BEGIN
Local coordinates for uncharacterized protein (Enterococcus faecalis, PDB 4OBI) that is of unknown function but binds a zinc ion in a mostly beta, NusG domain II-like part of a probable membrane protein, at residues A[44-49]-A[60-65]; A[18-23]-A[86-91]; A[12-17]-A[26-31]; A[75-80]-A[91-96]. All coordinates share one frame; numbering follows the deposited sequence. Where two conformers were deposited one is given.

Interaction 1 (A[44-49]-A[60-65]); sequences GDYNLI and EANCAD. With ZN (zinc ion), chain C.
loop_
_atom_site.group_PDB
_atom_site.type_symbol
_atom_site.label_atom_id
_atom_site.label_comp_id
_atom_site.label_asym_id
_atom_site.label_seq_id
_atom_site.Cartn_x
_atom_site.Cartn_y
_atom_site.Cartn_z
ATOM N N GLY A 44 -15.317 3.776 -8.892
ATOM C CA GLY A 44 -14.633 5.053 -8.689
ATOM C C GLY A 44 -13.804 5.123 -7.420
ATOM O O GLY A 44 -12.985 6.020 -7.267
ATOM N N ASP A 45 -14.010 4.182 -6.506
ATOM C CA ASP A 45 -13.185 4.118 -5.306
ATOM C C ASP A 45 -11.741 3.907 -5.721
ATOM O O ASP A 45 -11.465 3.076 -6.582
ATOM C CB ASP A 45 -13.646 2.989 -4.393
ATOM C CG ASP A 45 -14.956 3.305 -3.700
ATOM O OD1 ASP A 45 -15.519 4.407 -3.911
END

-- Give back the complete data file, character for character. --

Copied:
Local coordinates for uncharacterized protein (Enterococcus faecalis, PDB 4OBI) that is of unknown function but binds a zinc ion in a mostly beta, NusG domain II-like part of a probable membrane protein, at residues A[44-49]-A[60-65]; A[18-23]-A[86-91]; A[12-17]-A[26-31]; A[75-80]-A[91-96]. All coordinates share one frame; numbering follows the deposited sequence. Where two conformers were deposited one is given.

Interaction 1 (A[44-49]-A[60-65]); sequences GDYNLI and EANCAD. With ZN (zinc ion), chain C.
loop_
_atom_site.group_PDB
_atom_site.type_symbol
_atom_site.label_atom_id
_atom_site.label_comp_id
_atom_site.label_asym_id
_atom_site.label_seq_id
_atom_site.Cartn_x
_atom_site.Cartn_y
_atom_site.Cartn_z
ATOM N N GLY A 44 -15.317 3.776 -8.892
ATOM C CA GLY A 44 -14.633 5.053 -8.689
ATOM C C GLY A 44 -13.804 5.123 -7.420
ATOM O O GLY A 44 -12.985 6.020 -7.267
ATOM N N ASP A 45 -14.010 4.182 -6.506
ATOM C CA ASP A 45 -13.185 4.118 -5.306
ATOM C C ASP A 45 -11.741 3.907 -5.721
ATOM O O ASP A 45 -11.465 3.076 -6.582
ATOM C CB ASP A 45 -13.646 2.989 -4.393
ATOM C CG ASP A 45 -14.956 3.305 -3.700
ATOM O OD1 ASP A 45 -15.519 4.407 -3.911